The Mexican Gray Wolf Recovery Program Home. International Wolf Center Learn - The Arctic Wolf. Wolf Facts Sheet - Canadian Geographic Kids! Kids / animal-facts The wolf is the largest wild member of the dog family.
It can be many colours, from white to black, but most often grey. The wolf has short, soft under-fur covered by coarse, outer guard hairs. The under-fur is dense and insulates the wolf against the cold. Stiff hairs also protect its footpads. Its size is similar to that of a German shepherd, but it is leaner with bigger feet and longer legs. Packs normally occupy a set home range and frequent the same paths. Critter Catalog, Canis lupus, gray wolf. What do they look like?
Gray wolves are the largest wild dog species in the world. They vary in size depending on where they are found, with southern populations being generally smaller than northern populations. Total body length, from tip of the nose to tip of the tail, is from 870 to 1,300 mm. Height (measured from base of paws to shoulder) generally ranges from 60 to 90 cm. Males are, on average, larger than females. Fur color of gray wolves also varies depending on where they are living. Gray wolves have a dense underfur layer, providing them with excellent insulation against cold conditions. male larger Range mass 23.0 to 80 kg 50.66 to 176.21 lb Range length 870 to 1300 mm 34.25 to 51.18 in Where do they live?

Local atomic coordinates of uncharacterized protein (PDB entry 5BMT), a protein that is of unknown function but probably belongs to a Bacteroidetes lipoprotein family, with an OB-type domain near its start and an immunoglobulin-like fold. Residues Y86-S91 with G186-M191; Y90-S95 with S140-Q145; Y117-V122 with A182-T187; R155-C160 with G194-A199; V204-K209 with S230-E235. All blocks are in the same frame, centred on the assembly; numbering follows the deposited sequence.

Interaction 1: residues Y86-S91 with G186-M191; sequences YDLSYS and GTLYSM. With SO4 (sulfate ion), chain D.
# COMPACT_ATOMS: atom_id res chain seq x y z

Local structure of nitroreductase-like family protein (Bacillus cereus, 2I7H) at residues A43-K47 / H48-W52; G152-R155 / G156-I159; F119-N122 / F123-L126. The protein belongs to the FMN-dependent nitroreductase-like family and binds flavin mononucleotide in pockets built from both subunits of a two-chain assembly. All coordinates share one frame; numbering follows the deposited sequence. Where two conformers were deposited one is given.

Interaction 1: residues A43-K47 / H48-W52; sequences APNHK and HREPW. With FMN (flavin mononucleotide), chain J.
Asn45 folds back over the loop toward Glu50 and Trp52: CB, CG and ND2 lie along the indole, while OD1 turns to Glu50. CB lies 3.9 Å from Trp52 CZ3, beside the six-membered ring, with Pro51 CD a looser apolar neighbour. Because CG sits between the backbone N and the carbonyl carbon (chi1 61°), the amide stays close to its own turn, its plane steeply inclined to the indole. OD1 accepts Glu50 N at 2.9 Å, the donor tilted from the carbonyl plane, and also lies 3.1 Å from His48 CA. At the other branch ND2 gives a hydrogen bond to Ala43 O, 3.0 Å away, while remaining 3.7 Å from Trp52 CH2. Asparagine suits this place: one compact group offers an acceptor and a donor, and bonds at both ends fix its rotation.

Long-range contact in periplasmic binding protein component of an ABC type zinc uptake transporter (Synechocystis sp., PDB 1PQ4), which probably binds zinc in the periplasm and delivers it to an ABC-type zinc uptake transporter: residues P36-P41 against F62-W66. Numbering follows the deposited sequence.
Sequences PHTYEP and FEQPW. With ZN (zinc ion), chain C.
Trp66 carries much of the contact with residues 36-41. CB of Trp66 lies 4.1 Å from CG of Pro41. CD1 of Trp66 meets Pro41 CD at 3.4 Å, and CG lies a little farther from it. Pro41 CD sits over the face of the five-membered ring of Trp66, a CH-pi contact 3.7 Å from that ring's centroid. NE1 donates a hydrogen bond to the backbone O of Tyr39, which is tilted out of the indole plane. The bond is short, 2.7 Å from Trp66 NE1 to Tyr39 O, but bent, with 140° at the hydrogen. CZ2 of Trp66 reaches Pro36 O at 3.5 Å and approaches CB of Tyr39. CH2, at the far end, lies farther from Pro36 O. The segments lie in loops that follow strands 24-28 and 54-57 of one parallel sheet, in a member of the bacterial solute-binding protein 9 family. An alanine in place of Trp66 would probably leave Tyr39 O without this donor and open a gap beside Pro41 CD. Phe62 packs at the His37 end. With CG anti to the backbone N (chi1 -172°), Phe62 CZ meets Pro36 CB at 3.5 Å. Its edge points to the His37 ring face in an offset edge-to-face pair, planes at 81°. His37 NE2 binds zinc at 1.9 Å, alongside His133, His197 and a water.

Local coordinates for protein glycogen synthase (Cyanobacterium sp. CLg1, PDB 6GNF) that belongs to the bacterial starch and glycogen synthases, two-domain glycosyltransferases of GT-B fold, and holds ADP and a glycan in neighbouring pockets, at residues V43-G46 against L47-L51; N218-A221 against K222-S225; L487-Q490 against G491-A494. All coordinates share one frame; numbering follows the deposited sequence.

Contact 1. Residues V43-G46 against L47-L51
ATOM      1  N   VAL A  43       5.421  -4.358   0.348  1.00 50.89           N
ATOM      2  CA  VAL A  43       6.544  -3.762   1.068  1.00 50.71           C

Kids' Planet ESPECIES Animal Fact Sheets. Wolves, Wolf Pictures, Wolf Facts. Wolves are legendary because of their spine-tingling howl, which they use to communicate.
A lone wolf howls to attract the attention of his pack, while communal howls may send territorial messages from one pack to another. Some howls are confrontational. Much like barking domestic dogs, wolves may simply begin howling because a nearby wolf has already begun. Gray Wolf Facts and Pictures. USFWS: Gray Wolf in the Western Great Lakes. Chronology of Federal Actions Affecting Gray Wolf ESA Status in the Western Great Lakes States Dec. 28, 2011: Final Rule to delist the Western Great Lakes DPS - Revising the Listing of the Gray Wolf (Canis lupus) in the Western Great Lakes Aug. 26, 2011: Comment Period Reopens on Proposal to delist Western Great Lakes DPS.
WI - Official Website - Grey Wolf. Animal Summary Keeley, the attention loving female, and Nuka, the standoffish male, were born in the spring of 2005.